About this text
Shāpur Tehrāni (d.1621) came from a family of influential landholders in Rey, Iran. His great-grandfather, Khwāja Arjasp Omidi Razi (d.1519) had studied with the philosopher Jalal al-Din Davani, and wrote poems for leading administrators of the early Safavid state. His son Mohammad Tāhir migrated to India, and Shāpur and his brothers established themselves eminently in the Mughal court. Ghiyās al-Din, served the Mughal government, and gained the title of I‘temad ud-Daula, while his daughter married the Mughal emperor Jahangir; and Ahmad Amin Razi, became the famous author of Haft Eqlim, a large biographical compendium that covered the seven climes of the known world. Shāpur became a leading poet of his time, making a large fortune as a long-distance trader. His case demonstrates the close alliances between literary and economic interests that brought together the Indian and Iranian migrant communities. Shāpur was welcomed into the literary circles of Lahore, Agra, and other imperial cities. Tālib Amuli, the poet laureate, wrote verses in his praise, and copies of his divāns circulated in court among Mughal noblemen.
Introduction to the specific text w.r.t. the project.
juz ghussah falak hawālah-e- mā nakunad
juz lakht-e- jigar niwālah-e- mā nakunad.
yak jur‘ah bemā nami dehad sāqi daur
tā khun be dil-e- piyālah-e- mā nakunad.
The sky does not proffer us anything but grief;
And does not give us anything to eat but the pieces of our heart.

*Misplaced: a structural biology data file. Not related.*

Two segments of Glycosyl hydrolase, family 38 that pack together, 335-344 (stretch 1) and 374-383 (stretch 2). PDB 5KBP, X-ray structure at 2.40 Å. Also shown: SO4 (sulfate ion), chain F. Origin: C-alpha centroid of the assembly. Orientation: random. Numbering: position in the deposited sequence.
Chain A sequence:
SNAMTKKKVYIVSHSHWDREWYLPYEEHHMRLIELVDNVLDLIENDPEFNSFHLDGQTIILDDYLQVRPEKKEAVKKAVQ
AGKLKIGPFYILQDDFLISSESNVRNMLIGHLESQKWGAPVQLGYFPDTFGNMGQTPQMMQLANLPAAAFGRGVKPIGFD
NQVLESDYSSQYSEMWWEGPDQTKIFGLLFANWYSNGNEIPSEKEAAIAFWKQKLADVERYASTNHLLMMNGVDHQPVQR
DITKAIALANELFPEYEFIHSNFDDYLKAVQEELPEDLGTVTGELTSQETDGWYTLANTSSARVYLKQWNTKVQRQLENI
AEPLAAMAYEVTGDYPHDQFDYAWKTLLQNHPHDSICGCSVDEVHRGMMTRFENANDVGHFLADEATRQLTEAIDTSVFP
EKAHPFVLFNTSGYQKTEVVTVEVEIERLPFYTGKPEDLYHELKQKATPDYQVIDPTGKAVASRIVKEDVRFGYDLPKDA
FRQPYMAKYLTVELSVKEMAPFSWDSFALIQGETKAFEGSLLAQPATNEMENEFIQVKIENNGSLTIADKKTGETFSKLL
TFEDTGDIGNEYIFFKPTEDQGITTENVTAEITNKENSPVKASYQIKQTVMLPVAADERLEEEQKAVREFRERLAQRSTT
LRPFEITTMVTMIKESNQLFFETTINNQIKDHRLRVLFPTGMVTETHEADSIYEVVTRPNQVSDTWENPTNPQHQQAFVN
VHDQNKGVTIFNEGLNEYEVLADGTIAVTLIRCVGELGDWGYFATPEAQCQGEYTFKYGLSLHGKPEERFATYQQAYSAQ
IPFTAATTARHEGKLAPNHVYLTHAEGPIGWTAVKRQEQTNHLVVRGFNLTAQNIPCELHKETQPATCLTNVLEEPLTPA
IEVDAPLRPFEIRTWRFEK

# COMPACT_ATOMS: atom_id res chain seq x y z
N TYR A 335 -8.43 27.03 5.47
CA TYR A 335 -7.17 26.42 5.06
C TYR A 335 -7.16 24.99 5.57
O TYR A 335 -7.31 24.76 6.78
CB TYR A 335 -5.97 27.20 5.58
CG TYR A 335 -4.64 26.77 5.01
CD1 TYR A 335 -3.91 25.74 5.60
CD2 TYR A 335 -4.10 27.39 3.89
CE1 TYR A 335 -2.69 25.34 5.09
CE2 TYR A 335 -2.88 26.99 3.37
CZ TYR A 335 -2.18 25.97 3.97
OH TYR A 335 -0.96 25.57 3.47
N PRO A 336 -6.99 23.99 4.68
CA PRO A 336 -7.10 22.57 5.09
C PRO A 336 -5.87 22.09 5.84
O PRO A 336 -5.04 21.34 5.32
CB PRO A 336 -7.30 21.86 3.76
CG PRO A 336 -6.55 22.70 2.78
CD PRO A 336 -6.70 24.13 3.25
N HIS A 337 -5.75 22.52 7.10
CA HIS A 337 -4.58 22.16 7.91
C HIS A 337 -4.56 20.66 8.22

The cup-bearer of the Time does not give us a drop without pouring blood
into the cup of our heart.
kam bād ze ‘ālam as̱ar-e bimāri
ta tu nakashi dard-e- sar-e- bimāri
ay wāi be man garm nami khurd begosh
az muzhdah-e- ṣeḥḥat khabar-e- bimāri
May there be less decease in the world;
So that thou doth not suffer from the headache of illness.
Fie upon me if my ears do not hear the good news of thy well-being;
And not of thy ill health.
har qadam az z̤o‘af yād ārad rowān-e- khwish rā
gar be mor-e- murdah bakhsham nim jān-e- khwish rā.
koh goyee mi kanam Shāpur az bas zo‘af-e- tan
tā be lab nazdik mi sāzam fughān-e- khwish rā
It is so hard for me to drag my lament up to my lips due to my frail body that;
O Shapur, you would say I am trying to dig a mountain.
az zo‘af be rāhash chu ghubārim nashistah
ammā na ghubāri ke tawānad ze zamin khāst
Because of weakness, we are sitting like dust on the beloved’s path;
But this is the dust which can not rise from the earth.
Shāpur rasad harche naṣib ast be har kas
dar kāsah-e- khud rozi-e-mihmān natawān khurd.
O Shapur, one gets whatever one’s fate has instore for him;
One cannot eat in his bowl the food that is destined for ones guest.